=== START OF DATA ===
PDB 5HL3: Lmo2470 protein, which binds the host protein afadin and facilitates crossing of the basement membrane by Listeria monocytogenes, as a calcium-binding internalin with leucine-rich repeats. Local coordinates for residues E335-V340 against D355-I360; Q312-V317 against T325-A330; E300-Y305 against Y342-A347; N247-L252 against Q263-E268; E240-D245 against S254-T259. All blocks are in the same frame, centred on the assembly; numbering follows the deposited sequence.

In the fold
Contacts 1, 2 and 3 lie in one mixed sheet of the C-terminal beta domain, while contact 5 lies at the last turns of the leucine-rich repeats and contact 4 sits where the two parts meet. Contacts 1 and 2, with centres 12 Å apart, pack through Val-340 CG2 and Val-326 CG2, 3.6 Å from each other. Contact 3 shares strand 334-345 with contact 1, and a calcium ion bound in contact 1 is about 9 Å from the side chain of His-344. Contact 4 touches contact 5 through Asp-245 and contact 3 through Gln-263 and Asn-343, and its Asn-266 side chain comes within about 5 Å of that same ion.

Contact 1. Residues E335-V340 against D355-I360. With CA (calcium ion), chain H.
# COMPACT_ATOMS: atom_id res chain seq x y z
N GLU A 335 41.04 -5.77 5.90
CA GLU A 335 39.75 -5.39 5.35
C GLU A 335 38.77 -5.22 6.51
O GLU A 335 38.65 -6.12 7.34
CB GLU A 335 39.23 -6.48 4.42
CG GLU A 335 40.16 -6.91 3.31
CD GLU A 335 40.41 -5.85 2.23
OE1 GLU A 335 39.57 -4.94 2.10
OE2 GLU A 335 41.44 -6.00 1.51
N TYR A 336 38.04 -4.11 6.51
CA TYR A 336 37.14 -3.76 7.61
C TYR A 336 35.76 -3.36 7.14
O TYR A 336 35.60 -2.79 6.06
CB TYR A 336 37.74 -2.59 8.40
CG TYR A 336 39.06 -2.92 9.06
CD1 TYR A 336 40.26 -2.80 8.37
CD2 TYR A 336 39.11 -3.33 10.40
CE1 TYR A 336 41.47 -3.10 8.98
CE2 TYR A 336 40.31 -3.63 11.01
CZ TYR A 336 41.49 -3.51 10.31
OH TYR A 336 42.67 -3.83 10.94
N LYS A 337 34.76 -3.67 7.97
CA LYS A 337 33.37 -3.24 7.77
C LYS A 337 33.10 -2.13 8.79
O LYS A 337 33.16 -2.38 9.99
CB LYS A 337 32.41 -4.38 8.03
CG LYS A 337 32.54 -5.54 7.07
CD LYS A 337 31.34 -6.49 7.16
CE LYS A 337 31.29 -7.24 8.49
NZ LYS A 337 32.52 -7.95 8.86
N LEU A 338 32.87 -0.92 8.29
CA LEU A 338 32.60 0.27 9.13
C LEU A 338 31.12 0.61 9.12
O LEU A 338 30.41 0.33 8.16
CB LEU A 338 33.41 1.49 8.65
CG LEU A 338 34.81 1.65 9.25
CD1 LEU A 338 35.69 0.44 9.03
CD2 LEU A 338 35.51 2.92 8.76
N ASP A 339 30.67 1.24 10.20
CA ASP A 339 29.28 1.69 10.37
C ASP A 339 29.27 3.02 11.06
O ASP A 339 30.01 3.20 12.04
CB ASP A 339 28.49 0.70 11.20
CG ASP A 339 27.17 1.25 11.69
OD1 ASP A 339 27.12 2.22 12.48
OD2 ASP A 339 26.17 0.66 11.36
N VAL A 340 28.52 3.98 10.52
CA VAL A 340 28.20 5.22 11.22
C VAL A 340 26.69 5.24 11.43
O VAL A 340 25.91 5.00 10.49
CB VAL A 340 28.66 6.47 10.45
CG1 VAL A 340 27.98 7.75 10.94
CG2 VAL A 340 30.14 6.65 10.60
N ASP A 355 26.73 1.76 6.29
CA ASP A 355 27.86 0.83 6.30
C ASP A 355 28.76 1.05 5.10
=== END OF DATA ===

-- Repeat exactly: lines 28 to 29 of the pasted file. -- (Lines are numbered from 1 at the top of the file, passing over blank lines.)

CA LYS A 337 33.37 -3.24 7.77
C LYS A 337 33.10 -2.13 8.79